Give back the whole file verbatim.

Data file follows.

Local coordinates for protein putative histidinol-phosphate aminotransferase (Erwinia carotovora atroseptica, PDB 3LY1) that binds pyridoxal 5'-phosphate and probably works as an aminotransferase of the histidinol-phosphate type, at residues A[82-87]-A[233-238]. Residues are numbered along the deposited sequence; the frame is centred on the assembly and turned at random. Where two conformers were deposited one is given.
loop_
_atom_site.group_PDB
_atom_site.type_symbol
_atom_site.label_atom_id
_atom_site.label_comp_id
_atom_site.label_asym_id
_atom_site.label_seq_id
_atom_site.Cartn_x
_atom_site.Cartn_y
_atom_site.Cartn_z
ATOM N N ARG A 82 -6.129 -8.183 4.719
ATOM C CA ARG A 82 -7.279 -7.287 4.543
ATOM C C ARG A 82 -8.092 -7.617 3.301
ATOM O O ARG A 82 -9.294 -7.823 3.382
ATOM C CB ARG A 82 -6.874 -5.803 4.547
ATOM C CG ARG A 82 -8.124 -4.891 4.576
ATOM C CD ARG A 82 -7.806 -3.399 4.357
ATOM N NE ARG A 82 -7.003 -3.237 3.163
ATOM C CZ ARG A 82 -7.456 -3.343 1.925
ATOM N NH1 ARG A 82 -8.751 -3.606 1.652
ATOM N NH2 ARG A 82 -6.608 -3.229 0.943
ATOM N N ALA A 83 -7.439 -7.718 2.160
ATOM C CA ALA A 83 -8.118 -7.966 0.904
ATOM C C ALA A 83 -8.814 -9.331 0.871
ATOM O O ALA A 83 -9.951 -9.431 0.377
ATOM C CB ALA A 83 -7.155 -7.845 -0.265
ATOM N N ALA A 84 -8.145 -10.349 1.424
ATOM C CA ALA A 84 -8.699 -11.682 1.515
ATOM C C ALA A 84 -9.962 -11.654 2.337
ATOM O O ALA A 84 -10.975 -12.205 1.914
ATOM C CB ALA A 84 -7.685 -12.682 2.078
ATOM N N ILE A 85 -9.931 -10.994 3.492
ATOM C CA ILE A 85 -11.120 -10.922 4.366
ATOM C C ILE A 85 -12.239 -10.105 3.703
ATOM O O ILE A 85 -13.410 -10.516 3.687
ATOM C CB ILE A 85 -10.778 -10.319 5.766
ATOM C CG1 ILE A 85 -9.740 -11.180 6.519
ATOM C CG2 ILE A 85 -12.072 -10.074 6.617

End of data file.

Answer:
Local coordinates for protein putative histidinol-phosphate aminotransferase (Erwinia carotovora atroseptica, PDB 3LY1) that binds pyridoxal 5'-phosphate and probably works as an aminotransferase of the histidinol-phosphate type, at residues A[82-87]-A[233-238]. Residues are numbered along the deposited sequence; the frame is centred on the assembly and turned at random. Where two conformers were deposited one is given.
loop_
_atom_site.group_PDB
_atom_site.type_symbol
_atom_site.label_atom_id
_atom_site.label_comp_id
_atom_site.label_asym_id
_atom_site.label_seq_id
_atom_site.Cartn_x
_atom_site.Cartn_y
_atom_site.Cartn_z
ATOM N N ARG A 82 -6.129 -8.183 4.719
ATOM C CA ARG A 82 -7.279 -7.287 4.543
ATOM C C ARG A 82 -8.092 -7.617 3.301
ATOM O O ARG A 82 -9.294 -7.823 3.382
ATOM C CB ARG A 82 -6.874 -5.803 4.547
ATOM C CG ARG A 82 -8.124 -4.891 4.576
ATOM C CD ARG A 82 -7.806 -3.399 4.357
ATOM N NE ARG A 82 -7.003 -3.237 3.163
ATOM C CZ ARG A 82 -7.456 -3.343 1.925
ATOM N NH1 ARG A 82 -8.751 -3.606 1.652
ATOM N NH2 ARG A 82 -6.608 -3.229 0.943
ATOM N N ALA A 83 -7.439 -7.718 2.160
ATOM C CA ALA A 83 -8.118 -7.966 0.904
ATOM C C ALA A 83 -8.814 -9.331 0.871
ATOM O O ALA A 83 -9.951 -9.431 0.377
ATOM C CB ALA A 83 -7.155 -7.845 -0.265
ATOM N N ALA A 84 -8.145 -10.349 1.424
ATOM C CA ALA A 84 -8.699 -11.682 1.515
ATOM C C ALA A 84 -9.962 -11.654 2.337
ATOM O O ALA A 84 -10.975 -12.205 1.914
ATOM C CB ALA A 84 -7.685 -12.682 2.078
ATOM N N ILE A 85 -9.931 -10.994 3.492
ATOM C CA ILE A 85 -11.120 -10.922 4.366
ATOM C C ILE A 85 -12.239 -10.105 3.703
ATOM O O ILE A 85 -13.410 -10.516 3.687
ATOM C CB ILE A 85 -10.778 -10.319 5.766
ATOM C CG1 ILE A 85 -9.740 -11.180 6.519
ATOM C CG2 ILE A 85 -12.072 -10.074 6.617